Document details

Cilia motility studies in zebrafish embryos

Author(s): Ferreira, Rita Joana Rodrigues da Silva Rua

Date: 2012

Persistent ID:

Origin: Repositório Institucional da UNL

Subject(s): Kupffer’s vesicle; Motile cilia; Cilia beat frequency; Fluid-flow; DeltaD-/- mutants


Motile ciliary dysfunctions cause specific Ciliopathies that affect mainly the respiratory tract, fertilization and left-right body establishment. The embryonic organ where left-right decisions are first taken is called the organizer, a ciliated organ where a leftward cilia driven fluid-flow is generated. The organizer is named node in the mouse and Kupffer’s vesicle (KV) in zebrafish. The correct left-right axis formation is highly dependent on signaling pathways downstream of such directional fluid-flow. Motile cilia need to be coordinated and Ciliary Beat Frequency (CBF) is characteristic of different types of cilia depending on their function. Using zebrafish as a model, our group has been studying cilia length regulation and motility in wild-type and deltaD-/- mutant embryos. Recently, we showed that Notch signalling was directly involved in the control of cilia length in the KV cells given that the deltaD-/- mutant present shorter KV cilia. The goal of this project was to characterize the CBF of deltaD-/- KV cilia vs. wild-type cilia and reveal how potential differences in CBF impact on KV fluid flow, using spectral analysis associated with highspeed videomicroscopy. By decomposing and comparing the obtained CBF with Fast Fourier Transform, we identified two major populations of motile cilia in wild-type as well as in deltaD-/- mutant embryos. However, we found the CBF populations had differential relative contributions and different distributions between wild-type and mutant embryos. Furthermore, by measuring the velocity of native particles we studied the KV fluid-flow and concluded that the dispersion of the flow velocity was much wider in the deltaD-/- mutants. On the other hand, based on a gene expression study of motility genes downstream of DeltaD, we concluded that motility related genes (dnah7, rsph3 and foxj1a) were deregulated in the mutants. During this project we generated data that led to new hypotheses that will allow us to test the causality between the described correlations.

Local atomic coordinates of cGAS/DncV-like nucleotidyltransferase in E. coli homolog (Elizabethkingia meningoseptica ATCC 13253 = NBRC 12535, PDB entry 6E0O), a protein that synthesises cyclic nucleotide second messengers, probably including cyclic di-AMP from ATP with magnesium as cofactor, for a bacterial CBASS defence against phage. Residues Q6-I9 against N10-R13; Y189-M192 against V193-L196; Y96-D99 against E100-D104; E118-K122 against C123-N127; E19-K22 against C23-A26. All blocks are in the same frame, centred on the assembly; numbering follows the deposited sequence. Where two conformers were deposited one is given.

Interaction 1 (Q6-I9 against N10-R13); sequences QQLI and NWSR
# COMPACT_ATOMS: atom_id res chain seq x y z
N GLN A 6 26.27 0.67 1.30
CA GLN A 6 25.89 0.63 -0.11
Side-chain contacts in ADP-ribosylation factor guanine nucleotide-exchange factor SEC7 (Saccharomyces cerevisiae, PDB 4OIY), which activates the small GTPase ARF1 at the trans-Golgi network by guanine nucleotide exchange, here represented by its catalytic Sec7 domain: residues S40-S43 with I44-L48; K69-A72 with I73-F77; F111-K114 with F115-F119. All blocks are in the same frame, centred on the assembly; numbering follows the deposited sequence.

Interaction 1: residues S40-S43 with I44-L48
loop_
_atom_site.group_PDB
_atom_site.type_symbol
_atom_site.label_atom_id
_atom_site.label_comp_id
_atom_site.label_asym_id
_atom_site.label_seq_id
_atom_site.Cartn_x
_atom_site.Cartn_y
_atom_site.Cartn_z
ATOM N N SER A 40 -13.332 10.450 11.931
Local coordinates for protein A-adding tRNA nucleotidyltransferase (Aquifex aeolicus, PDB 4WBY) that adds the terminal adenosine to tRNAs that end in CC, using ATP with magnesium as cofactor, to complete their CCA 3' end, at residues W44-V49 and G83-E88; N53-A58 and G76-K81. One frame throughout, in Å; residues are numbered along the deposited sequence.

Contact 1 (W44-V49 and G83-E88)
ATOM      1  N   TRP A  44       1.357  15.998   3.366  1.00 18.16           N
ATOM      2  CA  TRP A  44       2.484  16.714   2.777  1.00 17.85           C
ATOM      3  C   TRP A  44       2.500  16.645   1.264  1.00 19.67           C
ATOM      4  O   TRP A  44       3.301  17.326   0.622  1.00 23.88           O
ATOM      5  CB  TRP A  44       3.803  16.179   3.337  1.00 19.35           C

A thesis submitted in fulfilment of the requirements for the degree of Masters in Molecular Genetics and Biomedicine

Document Type Master thesis
Language English
Advisor(s) Lopes, Susana; Gonçalves, Paula
Contributor(s) Ferreira, Rita Joana Rodrigues da Silva Rua
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